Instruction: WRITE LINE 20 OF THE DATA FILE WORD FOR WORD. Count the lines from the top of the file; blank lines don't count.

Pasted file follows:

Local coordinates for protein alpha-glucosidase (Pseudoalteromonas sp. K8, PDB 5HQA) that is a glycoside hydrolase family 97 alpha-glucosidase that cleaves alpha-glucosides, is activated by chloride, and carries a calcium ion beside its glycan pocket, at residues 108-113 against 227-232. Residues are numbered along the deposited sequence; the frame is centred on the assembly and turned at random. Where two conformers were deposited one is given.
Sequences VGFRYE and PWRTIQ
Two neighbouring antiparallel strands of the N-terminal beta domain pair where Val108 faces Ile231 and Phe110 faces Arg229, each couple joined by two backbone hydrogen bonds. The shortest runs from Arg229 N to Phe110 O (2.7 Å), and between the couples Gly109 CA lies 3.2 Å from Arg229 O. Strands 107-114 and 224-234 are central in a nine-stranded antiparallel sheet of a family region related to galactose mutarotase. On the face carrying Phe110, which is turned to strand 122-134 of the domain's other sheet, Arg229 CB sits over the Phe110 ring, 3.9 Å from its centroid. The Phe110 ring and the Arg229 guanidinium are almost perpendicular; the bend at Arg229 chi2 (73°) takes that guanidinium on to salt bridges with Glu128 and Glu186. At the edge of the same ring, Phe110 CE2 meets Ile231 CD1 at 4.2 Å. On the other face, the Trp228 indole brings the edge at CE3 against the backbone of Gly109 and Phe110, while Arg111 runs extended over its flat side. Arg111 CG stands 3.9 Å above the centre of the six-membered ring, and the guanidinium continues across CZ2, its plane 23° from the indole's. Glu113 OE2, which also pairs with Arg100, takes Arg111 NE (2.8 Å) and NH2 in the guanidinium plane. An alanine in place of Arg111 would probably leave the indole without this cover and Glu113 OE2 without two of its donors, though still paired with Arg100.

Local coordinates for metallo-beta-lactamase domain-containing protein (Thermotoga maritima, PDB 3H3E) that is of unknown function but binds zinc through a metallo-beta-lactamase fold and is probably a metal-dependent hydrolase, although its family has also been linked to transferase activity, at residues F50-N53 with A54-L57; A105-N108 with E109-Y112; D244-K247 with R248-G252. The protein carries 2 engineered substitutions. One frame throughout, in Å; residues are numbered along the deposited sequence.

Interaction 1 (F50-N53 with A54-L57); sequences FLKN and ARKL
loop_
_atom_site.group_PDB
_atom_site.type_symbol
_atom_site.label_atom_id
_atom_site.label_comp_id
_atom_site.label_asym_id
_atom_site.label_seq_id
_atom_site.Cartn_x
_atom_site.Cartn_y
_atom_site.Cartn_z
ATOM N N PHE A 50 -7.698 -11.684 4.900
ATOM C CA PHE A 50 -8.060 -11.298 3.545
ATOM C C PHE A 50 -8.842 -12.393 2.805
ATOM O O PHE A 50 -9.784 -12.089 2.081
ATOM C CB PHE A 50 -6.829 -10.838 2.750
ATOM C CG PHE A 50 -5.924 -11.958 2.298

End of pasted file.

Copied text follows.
ATOM C CB PHE A 50 -6.829 -10.838 2.750